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Amenhotep III

English: The eastern figure of the Colossi of ...

The eastern figure of the Colossi of Memnon, two massive stone statues of Pharaoh Amenhotep III, across the Nile from Luxor. (Photo credit: Wikipedia)

Amenhotep III (c. 1411–1375 BCE) was an Egyptian Pharaoh of the 18th dynasty.

Amenhotep III ruled peacefully at home, advancing culture and art, while securing Egyptian power in Babylonia and Assyria. During his reign he rebuilt the ancient capital of Thebes, with stunning architecture like the Colossi of Memnon, the temple at Luxor and the Karnak pylon.

He has over 250 surviving statues, a number greater than any other Egyptian ruler.

From his mummified remains archaeologists can see that he had worn teeth and many dental cavities. And he invoked the goddess Ishtar (who figures in the Babylonian epic of Gilgamesh) to heal several illnesses, including his dental pain.

His son was Amenhotep IV, who renamed himself Akhenaten, fashioning after himself a solar-based monotheism.

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Amenhotep, Son of Hapu, Luxor Museum

Amenhotep, Son of Hapu, Luxor Museum (Photo credit: Wikipedia)

Amenhotep (14th-century BCE) was an Egyptian scribe and minister of Amenhotep III (1417-1379 BCE). Amenhotep was respected as a philosopher or, perhaps, deep thinker and worshipped in Thebes as a healer. He was also celebrated for the magnificent temples erected under his commission.

In Egyptian art he’s usually depicted as a scribe with a papyrus scroll on his lap. Amenhotep was revered to the extent of becoming deified.

Amenhotep was greatly revered by posterity, as indicated by the reinscription of the donation decree for his mortuary establishment in the 21st dynasty (1075–c. 950 BCE) and his divine association with Asclepius, the Greek god of healing, during the Ptolemaic period.¹

¹ See “Amenhotep, son of Hapu.Britannica Concise Encyclopedia. Encyclopædia Britannica Online. Encyclopædia Britannica, Inc., 2013. Web. 21 Oct. 2013. <>.

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English: A view of Alexandria harbour in Egypt...

A view of Alexandria harbour in Egypt during February 2007. The new Alexandria library can be seen in the background. (Photo credit: Wikipedia)

Alexandria was a major port in Lower Egypt by the Mediterranean, founded by Alexander the Great (331 BCE). Alexander wanted to combine the best of ancient Egypt with his vision for a new Hellenistic empire. His new city became the second largest in the Roman Empire, with a primary language of Greek.

The city was of mixed population (Greek, Egyptian, Roman, Jewish) and an exporter of foods, tapestries, metal products and books. It imported wine, silk and horses. Many Jews came to the city as slaves or settled there as free men. When pressured to set up pagan deities in their monotheistic temples, the Jews held fast to their beliefs and protested to the Emperor Caligula.¹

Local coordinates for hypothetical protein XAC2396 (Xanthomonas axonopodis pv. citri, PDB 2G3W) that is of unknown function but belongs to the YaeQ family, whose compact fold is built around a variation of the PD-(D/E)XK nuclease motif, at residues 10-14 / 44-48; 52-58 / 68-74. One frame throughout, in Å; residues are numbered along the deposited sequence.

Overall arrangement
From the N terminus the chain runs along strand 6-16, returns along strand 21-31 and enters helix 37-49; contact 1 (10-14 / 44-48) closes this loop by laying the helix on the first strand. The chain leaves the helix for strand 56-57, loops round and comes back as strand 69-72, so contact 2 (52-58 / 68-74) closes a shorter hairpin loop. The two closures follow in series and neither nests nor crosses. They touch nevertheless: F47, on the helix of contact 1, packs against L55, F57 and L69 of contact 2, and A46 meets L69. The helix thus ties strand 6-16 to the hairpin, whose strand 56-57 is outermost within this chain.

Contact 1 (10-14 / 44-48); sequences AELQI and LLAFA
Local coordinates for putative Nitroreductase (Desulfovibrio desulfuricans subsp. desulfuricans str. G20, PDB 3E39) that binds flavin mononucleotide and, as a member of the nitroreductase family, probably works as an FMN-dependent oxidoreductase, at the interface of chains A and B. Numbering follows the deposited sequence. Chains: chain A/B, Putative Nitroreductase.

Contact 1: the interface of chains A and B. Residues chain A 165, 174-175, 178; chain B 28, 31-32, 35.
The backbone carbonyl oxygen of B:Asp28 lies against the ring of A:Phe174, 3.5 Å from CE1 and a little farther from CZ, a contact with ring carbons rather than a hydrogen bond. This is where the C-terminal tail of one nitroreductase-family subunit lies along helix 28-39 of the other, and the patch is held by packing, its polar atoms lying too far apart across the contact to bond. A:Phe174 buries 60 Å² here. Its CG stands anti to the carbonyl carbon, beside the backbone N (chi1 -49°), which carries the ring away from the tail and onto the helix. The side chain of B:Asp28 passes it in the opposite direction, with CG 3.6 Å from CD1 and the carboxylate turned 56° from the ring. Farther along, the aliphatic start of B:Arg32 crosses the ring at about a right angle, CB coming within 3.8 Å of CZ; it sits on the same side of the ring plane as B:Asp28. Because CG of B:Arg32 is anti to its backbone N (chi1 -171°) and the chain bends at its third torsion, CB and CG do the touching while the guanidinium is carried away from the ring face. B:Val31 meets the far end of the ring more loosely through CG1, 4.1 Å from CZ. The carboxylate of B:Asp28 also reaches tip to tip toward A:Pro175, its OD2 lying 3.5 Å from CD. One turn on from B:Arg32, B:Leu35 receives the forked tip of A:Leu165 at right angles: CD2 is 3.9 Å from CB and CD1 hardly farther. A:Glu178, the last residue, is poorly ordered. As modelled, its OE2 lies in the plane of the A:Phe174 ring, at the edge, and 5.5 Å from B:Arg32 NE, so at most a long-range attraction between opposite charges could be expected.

Lighthouse on the small island of Pharos, just opposite Alexandria at the Nile Delta.

Alexandria was home to several famous scholars, philosophers and scientists (like Ptolemy, Euclid and Archimedes), and had a university modeled after that of Athens. In its heyday the Alexandrian library contained some 400,000 to 900,000 books and scrolls. And the lighthouse on Pharos was one of the seven wonders of the world.

For Christianity, the city is especially important because it’s where the apostle Mark is said to have founded the first Christian Church, which then spread outward.

¹ Eerdmans Bible Dictionary, ed. Allen C. Myers, 1987, p. 38-39.

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Julius Caesar

Bust of Julius Caesar from the British Museum

Bust of Julius Caesar from the British Museum (Photo credit: Wikipedia)

Gaius Julius Caesar (c. 100 – 44 BCE)

In the Punic tongue the word caesar means “elephant.” Caesaries also means “thick head of hair.” The surname Caesar was given to the Julian family of patricians¹ at Rome, because one family member once owned an elephant or had a healthy scalp.

After Julius had become the Dictator of Rome, his surname became an honorary title for the next 11 emperors during the age of the Roman Emperors, each emperor being hailed as a new “Caesar.” So we often hear about the “12 Caesars,” which includes Julius.

Julius was an innovative and tough political and military genius who single-handedly broke down the old Roman republic.

When sailing to finish his education at Rhodes, he was held captive by pirates. Paying more than demanded for his release he quickly returned with a ship of his own and crucified the pirates he had recently paid.